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Angels' Loss Raises Tempers

Erstad is heard in clubhouse yelling at teammates to not point fingers after team blows two chances to win during an 8-4, 10-inning loss to Toronto.

May 19, 2006|Mike DiGiovanna | Times Staff Writer

The tensions of a highly disappointing season and the frustration of one of the most excruciating and ugly losses of the year boiled over in the Angels' clubhouse Thursday night.

As reporters questioned Manager Mike Scioscia after an 8-4, 10-inning loss to the Toronto Blue Jays, a game in which the Angels had the potential winning run at third base with one out in the eighth inning and no outs in the ninth and failed to score, a heated argument between two or more players could be heard from the shower area.

As the dispute spilled into the clubhouse, Tim Mead, Angels vice president of communications, shut the door to Scioscia's office, but moments later, the screaming voice of Darin Erstad, on the disabled list but still very much the team's leader, could be heard loud and clear.

"This is going to stop right ... now!" Erstad yelled. "There's going to be no finger-pointing, I don't care who you are! It's over! If we go down, we're all going down together! We're going to pull for everybody! No talking behind anyone's back! Let's pull for each other! Let's go!"

Scioscia took it all in, declining to enter the clubhouse, and searched for some perspective to a season in which the underachieving Angels have lost 14 of their last 19 games.

"There's a level of frustration we have to sift through right now," he said.

"We're not playing to our expectations. Winning is the only goal, and as much as these guys try to turn the page, sometimes that page gets heavy."

Second baseman Adam Kennedy seemed to bear much of that burden.

He flied to shallow left with no outs and Chone Figgins at third in the ninth, and it appeared he was one of the players involved in the fracas when Erstad said, "A.K. knows he screwed up, and he feels like ... about it!"

For several minutes after the game, Kennedy stared into his locker, his head in his hands.

"I don't think it was anything serious," Kennedy said of the dispute, which appeared to include Chone Figgins.

"Everybody's pretty tight in this clubhouse. Everyone knows we're fighting for each other. Things happen."

Toronto first baseman Lyle Overbay sparked the winning rally with a leadoff double in the 10th. After Alex Rios struck out and Bengie Molina was walked intentionally, Aaron Hill hit a run-scoring double off Angel closer Francisco Rodriguez and Russ Adams followed with a two-run single.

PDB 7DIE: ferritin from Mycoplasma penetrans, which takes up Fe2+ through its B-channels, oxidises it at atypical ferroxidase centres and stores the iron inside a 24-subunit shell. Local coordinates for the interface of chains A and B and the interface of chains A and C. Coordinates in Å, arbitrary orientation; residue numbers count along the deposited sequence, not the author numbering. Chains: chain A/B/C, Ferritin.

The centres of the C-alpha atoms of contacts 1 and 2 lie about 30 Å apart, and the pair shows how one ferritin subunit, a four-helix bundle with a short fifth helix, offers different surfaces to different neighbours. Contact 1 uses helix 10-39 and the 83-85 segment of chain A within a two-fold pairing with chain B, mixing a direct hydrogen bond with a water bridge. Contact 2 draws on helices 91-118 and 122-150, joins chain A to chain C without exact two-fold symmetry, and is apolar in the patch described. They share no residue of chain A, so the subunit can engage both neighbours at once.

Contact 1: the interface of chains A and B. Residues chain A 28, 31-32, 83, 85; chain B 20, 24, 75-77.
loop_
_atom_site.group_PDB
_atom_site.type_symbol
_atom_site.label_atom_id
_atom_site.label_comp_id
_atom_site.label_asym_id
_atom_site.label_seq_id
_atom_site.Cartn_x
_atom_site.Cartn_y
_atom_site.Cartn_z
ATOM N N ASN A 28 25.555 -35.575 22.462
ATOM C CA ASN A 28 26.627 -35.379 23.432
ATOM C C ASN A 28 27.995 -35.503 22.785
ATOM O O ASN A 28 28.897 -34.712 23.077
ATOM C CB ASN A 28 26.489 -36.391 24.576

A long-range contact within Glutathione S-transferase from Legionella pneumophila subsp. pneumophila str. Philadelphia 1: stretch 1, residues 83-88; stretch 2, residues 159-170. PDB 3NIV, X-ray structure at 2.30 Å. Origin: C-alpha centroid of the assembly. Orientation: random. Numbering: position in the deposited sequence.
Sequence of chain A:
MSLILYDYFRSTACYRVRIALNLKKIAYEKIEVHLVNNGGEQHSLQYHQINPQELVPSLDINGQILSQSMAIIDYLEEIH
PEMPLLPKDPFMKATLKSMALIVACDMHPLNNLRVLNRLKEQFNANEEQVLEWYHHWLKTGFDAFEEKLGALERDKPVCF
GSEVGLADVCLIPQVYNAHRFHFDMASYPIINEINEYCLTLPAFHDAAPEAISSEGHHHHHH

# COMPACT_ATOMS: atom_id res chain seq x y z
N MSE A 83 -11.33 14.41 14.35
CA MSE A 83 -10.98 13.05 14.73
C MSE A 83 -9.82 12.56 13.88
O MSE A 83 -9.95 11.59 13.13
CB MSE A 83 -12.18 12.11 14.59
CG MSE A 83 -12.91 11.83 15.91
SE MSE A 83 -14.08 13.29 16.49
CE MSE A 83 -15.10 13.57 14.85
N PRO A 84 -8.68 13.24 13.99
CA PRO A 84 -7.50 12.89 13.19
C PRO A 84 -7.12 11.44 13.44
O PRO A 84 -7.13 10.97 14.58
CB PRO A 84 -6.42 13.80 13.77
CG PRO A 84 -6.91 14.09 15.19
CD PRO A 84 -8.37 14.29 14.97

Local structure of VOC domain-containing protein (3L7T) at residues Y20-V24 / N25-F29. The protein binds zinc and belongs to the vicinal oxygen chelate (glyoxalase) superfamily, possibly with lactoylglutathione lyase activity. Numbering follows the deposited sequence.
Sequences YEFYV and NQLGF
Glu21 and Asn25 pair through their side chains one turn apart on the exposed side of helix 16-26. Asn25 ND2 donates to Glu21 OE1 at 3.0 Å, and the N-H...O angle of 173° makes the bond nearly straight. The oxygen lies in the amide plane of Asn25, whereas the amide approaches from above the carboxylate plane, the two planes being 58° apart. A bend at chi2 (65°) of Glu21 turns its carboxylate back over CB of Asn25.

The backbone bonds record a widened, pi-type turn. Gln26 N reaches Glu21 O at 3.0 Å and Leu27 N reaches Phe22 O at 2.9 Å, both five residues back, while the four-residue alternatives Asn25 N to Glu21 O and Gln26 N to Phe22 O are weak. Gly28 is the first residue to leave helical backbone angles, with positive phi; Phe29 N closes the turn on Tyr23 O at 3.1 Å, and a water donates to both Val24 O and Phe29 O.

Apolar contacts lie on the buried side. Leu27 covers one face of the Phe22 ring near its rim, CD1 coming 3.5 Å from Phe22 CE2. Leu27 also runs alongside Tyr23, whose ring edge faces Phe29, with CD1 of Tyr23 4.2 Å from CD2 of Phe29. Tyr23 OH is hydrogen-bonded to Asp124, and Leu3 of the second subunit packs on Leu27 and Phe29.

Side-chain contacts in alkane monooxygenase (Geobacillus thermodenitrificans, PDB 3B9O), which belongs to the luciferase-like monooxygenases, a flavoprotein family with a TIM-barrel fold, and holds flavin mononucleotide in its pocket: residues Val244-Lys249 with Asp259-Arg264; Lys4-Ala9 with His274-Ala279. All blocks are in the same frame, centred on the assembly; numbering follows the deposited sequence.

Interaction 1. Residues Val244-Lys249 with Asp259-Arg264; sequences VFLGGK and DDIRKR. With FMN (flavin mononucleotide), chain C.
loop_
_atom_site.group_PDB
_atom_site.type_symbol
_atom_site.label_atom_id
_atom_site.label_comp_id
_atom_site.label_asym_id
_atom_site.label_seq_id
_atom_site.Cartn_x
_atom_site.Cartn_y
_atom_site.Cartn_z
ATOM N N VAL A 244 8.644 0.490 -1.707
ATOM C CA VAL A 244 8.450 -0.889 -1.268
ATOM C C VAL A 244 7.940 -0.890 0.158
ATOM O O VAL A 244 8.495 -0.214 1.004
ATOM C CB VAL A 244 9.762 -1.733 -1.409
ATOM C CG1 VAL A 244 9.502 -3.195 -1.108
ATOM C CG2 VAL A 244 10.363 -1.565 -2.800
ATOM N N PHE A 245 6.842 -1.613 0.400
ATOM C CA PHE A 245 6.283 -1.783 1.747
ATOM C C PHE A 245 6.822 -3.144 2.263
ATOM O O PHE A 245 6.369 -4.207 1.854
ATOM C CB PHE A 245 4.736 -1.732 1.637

Right fielder Vladimir Guerrero's error on Reed Johnson's single allowed the fourth run to score, but for the Angels, the 10th inning wasn't nearly as painful as the ninth and the eighth, when that go-ahead run was so close, and yet so far.

Figgins, who entered as a pinch-runner in the seventh, led off the ninth by beating out a check-swing roller to third and stole second. Tommy Murphy dropped a beautiful bunt to third, beating it out for a single.

Toronto Manager John Gibbons brought his infield and outfield in and summoned left-hander Scott Downs to pitch to Kennedy, who flied to shallow left, Figgins holding at third.

Gibbons pulled Downs in favor of right-hander Justin Frasor, who got Orlando Cabrera to pop to first. Guerrero was walked intentionally, and Tim Salmon took a called third strike, ending the inning.

With one out in the eighth and the score tied, 4-4, Juan Rivera doubled to left-center and took third when the ball rolled under the glove of Blue Jay center fielder Vernon Wells for an error.

Up stepped rookie catcher Mike Napoli, who singled in his first two at-bats and tied the score with his leadoff homer in the seventh, a solo shot to center off Toronto ace Roy Halladay.

The speedy Erick Aybar ran for Rivera at third, and the Blue Jays brought their infield in.

On a 1-and-1 pitch from reliever Justin Speier, Scioscia called for the suicide squeeze, but Napoli, who had all of three sacrifice bunts in six minor league seasons, popped up his bunt to Speier, who completed the easy double play to kill the rally.

Two Angel defensive lapses also helped the Blue Jays break a 3-3 tie in the seventh. Reed Johnson led off with a double off Angel reliever Brendan Donnelly. Frank Catalanotto struck out, and Wells followed with a dribbler toward first.

Donnelly and first baseman Robb Quinlan converged on the ball, but both thought the other would field it.

Wells reached the bag as the two Angels collided, Donnelly shoving Quinlan out of the way, as Johnson took third.

Troy Glaus followed with a high popup to shallow right-center. Kennedy gave way to Guerrero, who, after a long sprint from right field, dropped the ball. Guerrero threw to second to force Wells, but Johnson, who would have held on the play, scored to give Toronto a 4-3 lead.

"It was a tough loss, and a lot of guys in that room are frustrated," Scioscia said.

"They want to win, but we're not going to be in first place after one game or two games. We've got to get after it."

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